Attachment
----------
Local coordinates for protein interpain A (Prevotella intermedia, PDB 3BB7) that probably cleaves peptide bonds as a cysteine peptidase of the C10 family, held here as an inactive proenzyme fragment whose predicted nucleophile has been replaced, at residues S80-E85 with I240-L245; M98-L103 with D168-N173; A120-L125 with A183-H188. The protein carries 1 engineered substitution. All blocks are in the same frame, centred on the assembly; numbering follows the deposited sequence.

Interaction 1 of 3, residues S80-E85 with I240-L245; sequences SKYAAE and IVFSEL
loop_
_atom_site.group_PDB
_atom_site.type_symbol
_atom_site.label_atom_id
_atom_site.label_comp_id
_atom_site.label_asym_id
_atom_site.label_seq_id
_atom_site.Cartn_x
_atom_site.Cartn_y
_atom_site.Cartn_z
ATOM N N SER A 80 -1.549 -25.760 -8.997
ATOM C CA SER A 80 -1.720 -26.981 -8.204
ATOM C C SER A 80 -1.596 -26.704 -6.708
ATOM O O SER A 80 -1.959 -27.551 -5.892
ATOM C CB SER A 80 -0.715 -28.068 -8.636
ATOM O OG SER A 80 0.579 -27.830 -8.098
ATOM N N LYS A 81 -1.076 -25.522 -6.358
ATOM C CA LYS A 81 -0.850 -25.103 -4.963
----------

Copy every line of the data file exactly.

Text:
Local coordinates for protein interpain A (Prevotella intermedia, PDB 3BB7) that probably cleaves peptide bonds as a cysteine peptidase of the C10 family, held here as an inactive proenzyme fragment whose predicted nucleophile has been replaced, at residues S80-E85 with I240-L245; M98-L103 with D168-N173; A120-L125 with A183-H188. The protein carries 1 engineered substitution. All blocks are in the same frame, centred on the assembly; numbering follows the deposited sequence.

Interaction 1 of 3, residues S80-E85 with I240-L245; sequences SKYAAE and IVFSEL
loop_
_atom_site.group_PDB
_atom_site.type_symbol
_atom_site.label_atom_id
_atom_site.label_comp_id
_atom_site.label_asym_id
_atom_site.label_seq_id
_atom_site.Cartn_x
_atom_site.Cartn_y
_atom_site.Cartn_z
ATOM N N SER A 80 -1.549 -25.760 -8.997
ATOM C CA SER A 80 -1.720 -26.981 -8.204
ATOM C C SER A 80 -1.596 -26.704 -6.708
ATOM O O SER A 80 -1.959 -27.551 -5.892
ATOM C CB SER A 80 -0.715 -28.068 -8.636
ATOM O OG SER A 80 0.579 -27.830 -8.098
ATOM N N LYS A 81 -1.076 -25.522 -6.358
ATOM C CA LYS A 81 -0.850 -25.103 -4.963